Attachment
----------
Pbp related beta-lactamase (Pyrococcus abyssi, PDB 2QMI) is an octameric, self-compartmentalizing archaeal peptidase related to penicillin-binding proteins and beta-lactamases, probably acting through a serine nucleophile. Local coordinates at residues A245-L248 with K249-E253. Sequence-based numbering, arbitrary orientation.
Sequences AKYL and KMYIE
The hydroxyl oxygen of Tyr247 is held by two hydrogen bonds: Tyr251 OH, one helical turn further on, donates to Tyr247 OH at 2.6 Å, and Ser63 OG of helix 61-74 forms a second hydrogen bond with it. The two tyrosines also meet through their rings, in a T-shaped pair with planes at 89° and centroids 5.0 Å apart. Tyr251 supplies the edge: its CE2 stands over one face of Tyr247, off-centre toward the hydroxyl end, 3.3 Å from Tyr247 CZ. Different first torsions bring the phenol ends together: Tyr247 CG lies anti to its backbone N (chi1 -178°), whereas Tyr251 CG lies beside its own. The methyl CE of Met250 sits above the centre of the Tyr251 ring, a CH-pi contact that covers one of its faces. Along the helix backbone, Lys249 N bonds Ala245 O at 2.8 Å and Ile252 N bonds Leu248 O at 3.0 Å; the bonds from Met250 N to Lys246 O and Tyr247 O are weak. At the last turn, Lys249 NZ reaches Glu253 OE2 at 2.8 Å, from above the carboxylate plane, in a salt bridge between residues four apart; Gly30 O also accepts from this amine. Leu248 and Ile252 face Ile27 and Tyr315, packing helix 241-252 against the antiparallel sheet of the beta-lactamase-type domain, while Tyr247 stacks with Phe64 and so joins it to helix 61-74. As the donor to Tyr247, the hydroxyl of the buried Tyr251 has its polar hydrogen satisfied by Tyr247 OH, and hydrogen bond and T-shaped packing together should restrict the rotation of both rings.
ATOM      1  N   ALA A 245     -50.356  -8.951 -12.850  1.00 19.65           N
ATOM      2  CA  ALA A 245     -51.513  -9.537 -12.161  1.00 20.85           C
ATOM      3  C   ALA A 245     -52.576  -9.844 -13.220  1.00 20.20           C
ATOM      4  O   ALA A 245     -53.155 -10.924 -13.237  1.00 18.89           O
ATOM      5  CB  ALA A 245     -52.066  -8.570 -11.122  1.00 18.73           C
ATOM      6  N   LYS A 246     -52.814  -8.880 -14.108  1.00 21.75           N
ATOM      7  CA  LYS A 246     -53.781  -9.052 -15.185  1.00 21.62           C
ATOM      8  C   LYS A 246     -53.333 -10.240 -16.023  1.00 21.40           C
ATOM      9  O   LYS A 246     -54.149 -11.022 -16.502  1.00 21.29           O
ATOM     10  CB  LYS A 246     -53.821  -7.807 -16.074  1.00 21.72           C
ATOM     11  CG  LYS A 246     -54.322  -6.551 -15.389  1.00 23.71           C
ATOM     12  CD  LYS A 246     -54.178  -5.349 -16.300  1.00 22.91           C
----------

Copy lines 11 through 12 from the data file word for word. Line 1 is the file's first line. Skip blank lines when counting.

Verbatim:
ATOM      8  C   LYS A 246     -53.333 -10.240 -16.023  1.00 21.40           C
ATOM      9  O   LYS A 246     -54.149 -11.022 -16.502  1.00 21.29           O